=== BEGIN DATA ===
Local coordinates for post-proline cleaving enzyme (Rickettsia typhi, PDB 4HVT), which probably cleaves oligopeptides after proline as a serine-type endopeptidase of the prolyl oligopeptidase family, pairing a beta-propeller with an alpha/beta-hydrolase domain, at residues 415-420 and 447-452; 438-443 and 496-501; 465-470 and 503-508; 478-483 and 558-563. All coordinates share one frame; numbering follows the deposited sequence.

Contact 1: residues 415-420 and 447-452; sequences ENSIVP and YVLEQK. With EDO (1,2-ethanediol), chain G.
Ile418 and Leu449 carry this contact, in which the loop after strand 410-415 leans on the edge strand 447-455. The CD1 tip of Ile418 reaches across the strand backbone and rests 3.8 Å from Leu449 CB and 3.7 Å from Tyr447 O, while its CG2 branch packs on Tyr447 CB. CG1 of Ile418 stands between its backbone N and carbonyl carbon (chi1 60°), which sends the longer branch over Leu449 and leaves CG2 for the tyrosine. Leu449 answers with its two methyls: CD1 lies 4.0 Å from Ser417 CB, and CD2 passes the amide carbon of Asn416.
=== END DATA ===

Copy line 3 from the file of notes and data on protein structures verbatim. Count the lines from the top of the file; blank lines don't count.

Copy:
Ile418 and Leu449 carry this contact, in which the loop after strand 410-415 leans on the edge strand 447-455. The CD1 tip of Ile418 reaches across the strand backbone and rests 3.8 Å from Leu449 CB and 3.7 Å from Tyr447 O, while its CG2 branch packs on Tyr447 CB. CG1 of Ile418 stands between its backbone N and carbonyl carbon (chi1 60°), which sends the longer branch over Leu449 and leaves CG2 for the tyrosine. Leu449 answers with its two methyls: CD1 lies 4.0 Å from Ser417 CB, and CD2 passes the amide carbon of Asn416.